A critical view of his films in book form may seem a dime a dozen, but one particular book takes a view of Scorsese’s world by throwing a mirror onto us that is tantalizingly original and reveals themes otherwise not discussed by past writers. I am referring to the 2011 critical study The Passion Of Martin Scorsese, by Annette Wernblad. This is a scholarly piece of work on the films and life of Scorsese, but accomplished in such an entertaining way for any fan to relish. Wernblad executes the seemingly gargantuan task of analyzing all of Scorsese’s films (up to 2010’s Shutter Island before publication) and presents clues, symbols, recurring themes and links within each production. Swirling within all of this fascinating material is Wernblad’s argument that Scorsese is actually holding up a mirror to us with these stories.
Scorsese never uses the horrifying images to get cheap thrills. Neither is violence in his films simply literal, physical violence. It belongs, to use Campbell’s (author Joseph Campbell) words, within “the labyrinth that we all know and visit in our dreams.” Like in the Catholic liturgy, blood-letting in Scorsese’s work is part of a subtle, ritualized process meant to bring forth spiritual enlightenment, catharsis, and redemption.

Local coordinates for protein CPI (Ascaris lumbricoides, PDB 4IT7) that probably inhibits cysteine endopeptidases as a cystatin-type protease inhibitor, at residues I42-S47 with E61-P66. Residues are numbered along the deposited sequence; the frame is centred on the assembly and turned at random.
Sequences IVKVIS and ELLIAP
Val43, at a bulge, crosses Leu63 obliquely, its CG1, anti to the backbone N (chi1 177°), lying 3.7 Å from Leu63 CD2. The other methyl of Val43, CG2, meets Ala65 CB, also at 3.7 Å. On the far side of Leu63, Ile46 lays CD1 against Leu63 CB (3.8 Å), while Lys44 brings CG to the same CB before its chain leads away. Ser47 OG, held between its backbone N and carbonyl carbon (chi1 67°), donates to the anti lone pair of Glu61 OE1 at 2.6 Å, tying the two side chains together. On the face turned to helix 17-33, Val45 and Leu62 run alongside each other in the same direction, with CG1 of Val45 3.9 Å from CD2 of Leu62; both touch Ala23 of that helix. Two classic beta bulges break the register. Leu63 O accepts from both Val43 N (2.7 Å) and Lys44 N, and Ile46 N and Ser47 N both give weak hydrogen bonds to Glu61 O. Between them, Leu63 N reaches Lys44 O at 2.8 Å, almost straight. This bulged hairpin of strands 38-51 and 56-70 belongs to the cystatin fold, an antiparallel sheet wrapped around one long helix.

Scorsese shows us that—like it or not—we all are barbarians somewhere inside. The sides of us that are hidden in the dungeon do not go away, and unless we acknowledge and own up to them, we ill invariably act like barbarians. [Wernblad, page 7, Chapter 1 Something Being Done In Front Of The Altar]